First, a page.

The Impact of Antebellum Slavery on Contemporary Income Inequality

Authors

  • Javier E. del Cid Middlebury College
  • Dominick Tanoh Middlebury College
  • Ian N. Sexton Middlebury College
  • Haruna Takeda Middlebury College
  • Paul Martin Sommers Middlebury College

DOI:

https://doi.org/10.47611/jsr.v6i1.353

Keywords:

Slavery, Income Inequality, Gini Coefficients

Abstract

The authors relate county-level data on the population of slaves in the antebellum South to present-day county-level Gini ratios on income inequality.  Outside the five Deep Southern states of Louisiana, Mississippi, Alabama, Georgia, and South Carolina, the intensity of slavery in 1860 is associated with a lower degree of income inequality.  Inside these same five states in counties where the population of slaves accounted for more than 71 percent of the county’s total population in 1860, there is evidence of a strong positive relationship between slavery and contemporary income inequality.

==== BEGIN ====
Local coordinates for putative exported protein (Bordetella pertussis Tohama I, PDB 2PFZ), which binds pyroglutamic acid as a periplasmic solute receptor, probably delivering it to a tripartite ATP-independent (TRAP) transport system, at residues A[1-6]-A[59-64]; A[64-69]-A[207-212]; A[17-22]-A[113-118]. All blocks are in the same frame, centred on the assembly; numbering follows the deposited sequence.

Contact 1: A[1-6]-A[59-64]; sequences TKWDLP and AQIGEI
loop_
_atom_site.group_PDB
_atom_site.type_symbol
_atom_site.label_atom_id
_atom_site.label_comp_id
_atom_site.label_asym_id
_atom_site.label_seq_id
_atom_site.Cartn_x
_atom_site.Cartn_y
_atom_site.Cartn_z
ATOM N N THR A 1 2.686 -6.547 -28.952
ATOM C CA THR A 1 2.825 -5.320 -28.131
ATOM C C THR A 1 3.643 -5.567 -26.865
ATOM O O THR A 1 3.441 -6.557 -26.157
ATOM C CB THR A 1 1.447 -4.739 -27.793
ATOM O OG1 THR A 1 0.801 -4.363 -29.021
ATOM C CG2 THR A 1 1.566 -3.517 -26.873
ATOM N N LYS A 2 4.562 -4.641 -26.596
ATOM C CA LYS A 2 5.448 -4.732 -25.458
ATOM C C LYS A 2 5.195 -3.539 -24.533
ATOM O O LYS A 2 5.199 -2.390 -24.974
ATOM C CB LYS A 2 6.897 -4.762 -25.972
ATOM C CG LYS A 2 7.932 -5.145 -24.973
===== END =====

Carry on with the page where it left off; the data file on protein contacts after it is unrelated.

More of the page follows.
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Author Biographies

Javier E. del Cid, Middlebury College

Student

Dominick Tanoh, Middlebury College

Student

Ian N. Sexton, Middlebury College

Student

Haruna Takeda, Middlebury College

Student

Paul Martin Sommers, Middlebury College

Paige-Wright Professor of Economics

Published

2017-05-23

How to Cite

del Cid, J. E., Tanoh, D., Sexton, I. N., Takeda, H., & Sommers, P. M. (2017). The Impact of Antebellum Slavery on Contemporary Income Inequality. Journal of Student Research, 6(1), 56-92. https://doi.org/10.47611/jsr.v6i1.353

Issue

Section

Research Articles